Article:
Barcelona: Gaudí’s Playground


My Barcelona trip was dominated by one name, Antoni Gaudí. I have chosen to dedicate this post to him, not because he’s the only attraction in Barcelona (he accounted for 60% of my itinerary maybe), but because he left me with the deepest impression.

Park Güell, Barcelona.

Park Güell, a public park designed by Gaudí.

A whimsical ride
I had not heard of Gaudí’s name till I set foot in Barcelona. My travel companions and I merely followed the guide book and made our way to Park Güell, a public park designed in the intricate imagination of Gaudí.

Park Güell, Barcelona.

Colourful pieces of mosaic greeting visitors as they enter Park Güell.

From the get-go, I was hooked. Entering the park felt like stepping into an alternate world. Windows, benches and staircases all took a whimsical turn. They were unbelievably different, yet did not look an inch out of place. Just how much time and effort did Gaudí spend piecing all these mosaic creations together? I can only shake my head in amazement.

Casa Milà, Barcelona.

The Casa Milà stands out with its undulating lines.

Our next stop cemented my idolisation of Gaudí – Casa Milà, an apartment building in downtown Barcelona. I would not have known that the structures on the rooftop were chimneys if I had not read the guide book. Awesome…

A chimney on the rooftop of Casa Milà, Barcelona.

A chimney on the rooftop of Casa Milà. Really.

Not only that, Gaudí was able to create art out of the most mundane things like stair railings and door frames. It was a joy to stroll through the building, because his artistic talent simply radiated everywhere. Plain walls had no place in Gaudí’s world and straight lines never end up straight.

Inside the Casa Milà, Barcelona.

Straight lines had no place in Gaudí’s world, not even stair railings and door frames.

A couple of blocks from Casa Milà is another Gaudí masterpiece – Casa Batlló. We did not pay to enter, but with its pastel-coloured facade, this was my personal favourite.

Casa Batlló, Barcelona.

The pastel-coloured facade of Casa Batlló.

In fact, the largest accomplishment of Gaudí is yet to come. La Sagrada Familia, a church under construction since 1882, will finally see its completion in 2026, 100 years after its designer’s death.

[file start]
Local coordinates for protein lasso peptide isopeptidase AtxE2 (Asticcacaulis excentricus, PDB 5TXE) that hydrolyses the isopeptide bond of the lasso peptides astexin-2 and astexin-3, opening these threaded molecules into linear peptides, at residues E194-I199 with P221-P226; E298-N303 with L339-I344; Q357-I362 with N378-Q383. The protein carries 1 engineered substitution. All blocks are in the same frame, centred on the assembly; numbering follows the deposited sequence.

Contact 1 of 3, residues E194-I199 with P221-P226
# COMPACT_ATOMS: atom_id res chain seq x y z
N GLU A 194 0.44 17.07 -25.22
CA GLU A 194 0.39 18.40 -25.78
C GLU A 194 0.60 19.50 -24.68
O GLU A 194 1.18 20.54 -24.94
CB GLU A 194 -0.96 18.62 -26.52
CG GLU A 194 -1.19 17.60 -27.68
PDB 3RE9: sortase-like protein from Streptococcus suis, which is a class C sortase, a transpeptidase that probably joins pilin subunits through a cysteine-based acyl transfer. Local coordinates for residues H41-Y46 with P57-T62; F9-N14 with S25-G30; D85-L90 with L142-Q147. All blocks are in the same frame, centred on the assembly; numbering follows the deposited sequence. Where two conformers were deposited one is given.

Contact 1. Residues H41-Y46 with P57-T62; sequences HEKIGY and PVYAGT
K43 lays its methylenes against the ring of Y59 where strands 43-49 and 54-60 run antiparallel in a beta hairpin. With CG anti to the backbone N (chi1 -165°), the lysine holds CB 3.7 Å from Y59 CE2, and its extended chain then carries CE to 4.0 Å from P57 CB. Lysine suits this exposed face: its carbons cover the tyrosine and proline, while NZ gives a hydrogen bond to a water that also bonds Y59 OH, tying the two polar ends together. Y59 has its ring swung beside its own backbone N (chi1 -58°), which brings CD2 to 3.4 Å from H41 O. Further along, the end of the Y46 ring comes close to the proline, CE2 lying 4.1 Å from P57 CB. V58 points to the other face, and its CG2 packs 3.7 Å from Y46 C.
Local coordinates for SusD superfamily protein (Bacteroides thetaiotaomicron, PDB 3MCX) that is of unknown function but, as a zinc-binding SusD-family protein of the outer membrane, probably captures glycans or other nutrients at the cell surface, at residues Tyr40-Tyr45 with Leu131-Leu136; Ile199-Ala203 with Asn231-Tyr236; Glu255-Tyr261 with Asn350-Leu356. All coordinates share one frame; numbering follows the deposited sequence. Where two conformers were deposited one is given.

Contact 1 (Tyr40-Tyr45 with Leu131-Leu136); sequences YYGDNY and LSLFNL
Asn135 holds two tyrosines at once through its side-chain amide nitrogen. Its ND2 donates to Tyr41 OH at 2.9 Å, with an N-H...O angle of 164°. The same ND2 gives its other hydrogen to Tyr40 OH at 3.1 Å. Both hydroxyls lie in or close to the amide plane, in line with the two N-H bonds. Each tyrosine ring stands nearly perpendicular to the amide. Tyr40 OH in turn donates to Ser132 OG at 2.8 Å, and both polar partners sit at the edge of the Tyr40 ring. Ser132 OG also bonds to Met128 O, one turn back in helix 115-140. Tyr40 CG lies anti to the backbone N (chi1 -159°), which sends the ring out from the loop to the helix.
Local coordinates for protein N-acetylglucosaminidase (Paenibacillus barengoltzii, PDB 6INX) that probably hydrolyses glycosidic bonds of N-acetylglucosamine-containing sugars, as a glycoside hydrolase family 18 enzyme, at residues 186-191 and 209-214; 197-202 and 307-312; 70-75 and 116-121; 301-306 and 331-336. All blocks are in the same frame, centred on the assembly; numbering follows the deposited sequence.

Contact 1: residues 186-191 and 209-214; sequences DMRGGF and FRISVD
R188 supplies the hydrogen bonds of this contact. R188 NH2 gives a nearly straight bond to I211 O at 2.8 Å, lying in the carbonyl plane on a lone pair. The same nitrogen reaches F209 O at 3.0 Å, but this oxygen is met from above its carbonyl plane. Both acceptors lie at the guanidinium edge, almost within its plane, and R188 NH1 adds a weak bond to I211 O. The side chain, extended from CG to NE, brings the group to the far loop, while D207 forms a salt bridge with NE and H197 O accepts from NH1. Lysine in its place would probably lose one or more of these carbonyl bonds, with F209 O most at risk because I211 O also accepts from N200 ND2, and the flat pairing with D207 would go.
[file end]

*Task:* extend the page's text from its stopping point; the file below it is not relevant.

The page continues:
La Sagrada Familia, Barcelona.

La Sagrada Familia, a church under construction since 1882.

The church embodies the essence of Gaudí, of nature and architecture co-existing harmoniously. Despite being only partially completed, it still packs a crowd and it is this tourist crowd (and entrance dollars) that keep the construction going.

Inside the La Sagrada Familia, Barcelona.

Even though it’s uncompleted, there’s lots to see at La Sagrada Familia, like these beautiful stained-glass windows and word-lined doors.

The genius of Gaudí
How did Gaudí come up with these ideas? Fascinated, I wanted to find out what drove his inspiration. Turns out, Gaudí was a 19th century architect and best-known practitioner of Catalan Modernism. His work was influenced by his passions in life: architecture, nature and religion, together with influences of neo-Gothic art and Oriental techniques. His work transcended mainstream Modernism, culminating in an organic style inspired by natural forms. (Source: Wikipedia)

Inside the La Sagrada Familia, Barcelona.

Gaudí’s unique organic style showing in the ceiling of La Sagrada Familia.

Looking back at all the Gaudí works I’ve seen, I must say I am thoroughly inspired. Gaudí managed to combine his passions – architecture, nature and religion, things that do not normally appear in the same sentence – into something unique.

In fact, it is so unique that it still has the architects of today intrigued. I don’t believe there are any imitations or replicas around, because the formula for such a design is probably known only to the master himself.


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